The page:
SP (Shutter precision) hub dynamo PD-7 (switchable, 6V 3W for wheels with 559mm/622mm rims, disc brake version)

Tested: Got it on 13 April 2011, testing delayed due to circumstances, so started testing on a bike since 8 June 2011.

Note, PD-7 is the current SP designation, before that it was HB015 and briefly before that 63D. Note that this hub wasn't available in the EU nor the USA under those old designations.

Introduction

This is what I wrote in Dec. 2010:

There is a new entry in the dynamo hub arena! It's the taiwanese company sp-dynamo (or rather Shutter precision co. ltd; from that name you can deduce what field they originally came from; The advantage of coming from somewhere else is that they could look at dynamo hub design from a fresh perspective...). Their dynamos look pretty cool! They have put a lot of effort into making the hubs simpler to manufacture and efficiency should be about as good as the Schmidt hubs (perhaps about the same as the SONdelux?) but for a much lower price. There are standard versions and versions on which the dynamo part can be completely disconnected/disabled as on the Renak Enparlite to eliminate any resistance from the dynamo when it's not being used. I heard SP had trouble getting interest for them under their own name (before mid 2011 at least), which is why you will be seeing these hubs in the US and Europe first under other names, and/or with a different dynamo shell but using the SP-internals (this goes for various types of the SP hubs I think). I should be getting a sample to test soon (January? middle of April)).
Standard hubs:

Switchable hubs:

(2011-3-15) SP dynamos under other names: One is Velo Orange. They have recently put up pictures of the hub which are branded VO and it's obvious from the pictures that these are SP dynamos, the similarities are just too big...

Note about disconnecteable hubs: For the Renak this makes sense due to the noise of the gearing, for non-geared dynamo hubs this doesn't look all that useful to me, I'd say more a marketing advantage than a real advantage as the loss of 1 W or 2 W in power (I assume it's just this much) just doesn't influence your speed much. See the calculations at the end of the main bicycle lighting page for how little a few Watt changes your speed. So Velo Orange may call this a game changer, it actually isn't... Well, it makes a difference but the difference is only important for those who race and want every bit of advantage they can get. I will add some example calculations (of lost distance/time in a long race) later. I will also add the results of a test to measure the time you loose by switching: When riding at say 30 km/h, then stopping the bike, switching the dynamo from on to off or vice versa, then getting going again and speeding up to 30 km/h. This is of course to see if the time you lose by switching the dynamo off/on in a race is worth it in more time gained during the race.

Specifications:

Mass: ca. 687 g (disc brake version, 32 holes, without a quick release axle)
Construction: 28 poles. No earth on the axis, excellent! Bearings are sealed cartridges
User serviceable: No, unless you make your own tools (and worse, the axle ends are round since I think 2013... I will see how to deal with that). If the bearings wear out after the warranty, that can be done for a cost of $30, there is a service centre in Germany (possibly others, I will see).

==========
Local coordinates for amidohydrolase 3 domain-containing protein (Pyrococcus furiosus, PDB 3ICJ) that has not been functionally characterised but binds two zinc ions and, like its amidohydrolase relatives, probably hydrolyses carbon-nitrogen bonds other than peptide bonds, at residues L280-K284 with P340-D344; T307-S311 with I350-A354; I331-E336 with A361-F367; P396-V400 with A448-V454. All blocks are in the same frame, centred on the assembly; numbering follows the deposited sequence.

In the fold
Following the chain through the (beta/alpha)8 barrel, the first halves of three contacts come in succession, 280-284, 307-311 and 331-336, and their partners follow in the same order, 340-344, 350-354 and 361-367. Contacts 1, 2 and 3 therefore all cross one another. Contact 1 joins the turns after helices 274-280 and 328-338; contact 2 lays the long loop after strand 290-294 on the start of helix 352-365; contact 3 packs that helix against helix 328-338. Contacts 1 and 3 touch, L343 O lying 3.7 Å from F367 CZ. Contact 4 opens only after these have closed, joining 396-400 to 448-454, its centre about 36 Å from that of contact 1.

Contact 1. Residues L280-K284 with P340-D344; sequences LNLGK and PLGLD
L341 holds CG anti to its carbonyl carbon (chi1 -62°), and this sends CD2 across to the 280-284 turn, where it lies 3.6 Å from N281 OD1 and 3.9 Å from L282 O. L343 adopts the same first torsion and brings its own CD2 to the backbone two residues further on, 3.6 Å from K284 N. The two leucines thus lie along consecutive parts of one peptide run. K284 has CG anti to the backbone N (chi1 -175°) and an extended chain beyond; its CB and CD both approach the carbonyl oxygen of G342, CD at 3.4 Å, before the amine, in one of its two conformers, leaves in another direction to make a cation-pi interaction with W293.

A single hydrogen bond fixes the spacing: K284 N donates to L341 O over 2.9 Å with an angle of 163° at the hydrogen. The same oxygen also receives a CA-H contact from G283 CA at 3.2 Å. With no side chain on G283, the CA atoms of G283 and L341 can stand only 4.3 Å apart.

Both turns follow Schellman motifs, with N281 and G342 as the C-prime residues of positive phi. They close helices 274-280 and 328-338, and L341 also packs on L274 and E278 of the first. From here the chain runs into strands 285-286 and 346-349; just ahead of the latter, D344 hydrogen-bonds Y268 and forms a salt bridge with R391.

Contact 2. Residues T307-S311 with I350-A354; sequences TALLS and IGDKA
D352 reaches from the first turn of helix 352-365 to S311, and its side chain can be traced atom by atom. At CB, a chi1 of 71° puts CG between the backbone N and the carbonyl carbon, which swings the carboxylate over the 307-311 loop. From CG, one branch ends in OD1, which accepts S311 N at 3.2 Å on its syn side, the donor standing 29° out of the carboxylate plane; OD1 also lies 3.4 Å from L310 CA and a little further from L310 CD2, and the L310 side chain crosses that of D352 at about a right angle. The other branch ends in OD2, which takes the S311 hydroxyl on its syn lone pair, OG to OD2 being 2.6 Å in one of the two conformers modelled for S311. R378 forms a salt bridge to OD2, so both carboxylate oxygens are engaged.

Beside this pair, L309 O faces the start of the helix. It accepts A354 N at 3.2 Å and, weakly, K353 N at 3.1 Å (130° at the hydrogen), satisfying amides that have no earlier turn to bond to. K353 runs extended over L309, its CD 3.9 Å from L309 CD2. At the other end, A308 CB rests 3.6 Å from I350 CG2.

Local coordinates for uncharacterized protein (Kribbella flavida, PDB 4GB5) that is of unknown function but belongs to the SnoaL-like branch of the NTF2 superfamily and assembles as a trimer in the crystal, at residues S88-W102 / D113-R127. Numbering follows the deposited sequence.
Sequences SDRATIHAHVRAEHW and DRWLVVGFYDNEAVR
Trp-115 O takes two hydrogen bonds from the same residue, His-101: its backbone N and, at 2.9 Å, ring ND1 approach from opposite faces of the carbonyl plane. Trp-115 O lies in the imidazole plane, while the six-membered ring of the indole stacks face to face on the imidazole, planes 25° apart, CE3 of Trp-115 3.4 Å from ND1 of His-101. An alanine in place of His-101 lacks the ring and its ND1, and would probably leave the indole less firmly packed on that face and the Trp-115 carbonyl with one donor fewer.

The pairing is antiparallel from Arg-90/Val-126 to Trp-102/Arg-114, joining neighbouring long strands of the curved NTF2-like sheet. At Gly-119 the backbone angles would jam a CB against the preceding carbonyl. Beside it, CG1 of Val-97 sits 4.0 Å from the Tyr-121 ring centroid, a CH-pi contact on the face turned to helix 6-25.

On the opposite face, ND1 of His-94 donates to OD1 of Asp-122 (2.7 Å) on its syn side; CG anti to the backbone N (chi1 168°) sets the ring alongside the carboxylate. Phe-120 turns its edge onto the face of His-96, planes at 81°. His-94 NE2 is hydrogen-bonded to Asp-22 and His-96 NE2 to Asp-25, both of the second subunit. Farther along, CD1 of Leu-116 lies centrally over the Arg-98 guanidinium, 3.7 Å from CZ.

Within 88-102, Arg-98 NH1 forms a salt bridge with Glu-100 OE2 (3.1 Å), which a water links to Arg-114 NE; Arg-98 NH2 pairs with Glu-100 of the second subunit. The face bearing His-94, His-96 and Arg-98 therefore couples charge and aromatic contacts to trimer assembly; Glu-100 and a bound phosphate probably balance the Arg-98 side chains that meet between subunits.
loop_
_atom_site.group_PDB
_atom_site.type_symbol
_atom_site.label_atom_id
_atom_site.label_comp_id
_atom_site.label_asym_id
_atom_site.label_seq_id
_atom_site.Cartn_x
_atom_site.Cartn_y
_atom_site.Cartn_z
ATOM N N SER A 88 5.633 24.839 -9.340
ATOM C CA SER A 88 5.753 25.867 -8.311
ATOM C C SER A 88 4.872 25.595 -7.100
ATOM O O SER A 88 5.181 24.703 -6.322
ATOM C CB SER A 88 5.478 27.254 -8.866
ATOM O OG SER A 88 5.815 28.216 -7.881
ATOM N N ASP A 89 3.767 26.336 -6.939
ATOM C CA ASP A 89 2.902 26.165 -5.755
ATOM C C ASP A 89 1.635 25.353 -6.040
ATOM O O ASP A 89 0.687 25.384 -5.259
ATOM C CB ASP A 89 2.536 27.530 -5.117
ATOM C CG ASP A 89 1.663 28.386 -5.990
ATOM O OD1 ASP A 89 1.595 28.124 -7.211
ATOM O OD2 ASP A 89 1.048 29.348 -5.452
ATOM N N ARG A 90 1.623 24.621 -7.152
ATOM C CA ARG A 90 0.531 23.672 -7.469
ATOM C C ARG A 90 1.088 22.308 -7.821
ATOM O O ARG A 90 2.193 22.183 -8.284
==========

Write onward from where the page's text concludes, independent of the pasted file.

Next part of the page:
Price: € 130,-? / $130,-? (note that it's hard to get hold of at the moment, and prices could rise because magnet prices have increased from spring 2011)
Dimensions for spoke calculation: For Sapim spoke calculation page: PD-7: K=100 mm, Ka=28.5 mm, Kb=24 mm, D1 gear=81.5 mm, D1 non-gear=81.5 mm PV-7 same as PD-7?)
[ K=hub width, Ka=distance of flange to hub-end, Kb=same, D1 gear=diameter of circle through the spoke holes on the gear side, D1 non-gear=diameter of circle through the spoke holes on the non-gear side ]

Pictures:

PD-7 as I got it with connectors/manual PD-7 (2) PD-7 (3) PD-7 (4)

Built into a wheel:
PD-7 (6) PD-7 (7)

Turning the on/off switch is not easy on this bike with lowriders:
PD-7 (8) PD-7 (9)

The flat section on the hub's axle on one end is for the dynamo leads to come out of the hub:
PD-7 (8)

Available types of the hybrid series switchable hubs

Specifications (100mm hub width):

  PV-7 (HB011): Switchable/6V3W   for 622mm=700C/rim brake
  SV-7 (HB013): Switchable/6V2.4W for 622mm=700C/rim brake  (=6V3W for 20inch)

  PD-7 (HB015): Switchable/6V3W   for 622mm=700C/disc brake
  SD-7 (HB017): Switchable/6V2.4W for 622mm=700C/disc brake (=6V3W for 20inch)

If after reading this review you're interested in a SP dynamo hub: see here.

Experiences

When spoking in the wheel with the PD-7 I needed to rotate the clutch thingy a few times from on to off and reverse to get all the spokes through. This was a bit annoying. The flanges are equidistant from the hub ends which makes spoking it in very easy and quick.

In use: I couldn't really feel any vibrations from the dynamo hub, but the rear wheel vibrated a little which could have masked it. I fixed the rear hub and tested this time with a Shimano DH-3N80. Vibrations could be felt in the handlebar and also the saddle (how much you feel it in the saddle depends on how tight the headset is). I switched the front wheel back again to one with the PD-7. Well, the vibrations are very hard to feel. I went to another road with very good/smooth asphalt to see what I could feel and still it was very hard to feel precisely the vibrations and at which speed they start/end. It seems SP has done a good job in reducing vibrations. I wonder how they achieved this. I suppose it has to do with amount of steel used (around which the coils are wound) and the way the core is fixed together. The next day another 20 km most of which was on good asphalt, and still I couldn't really be certain about any vibrations. Perhaps masked by the not 100% perfect rear wheel but in any event, the vibrations are far less than with the DH-3N80 with which I could easily feel vibrations. I will test more with the PD-7 in another bike and with a different rear wheel.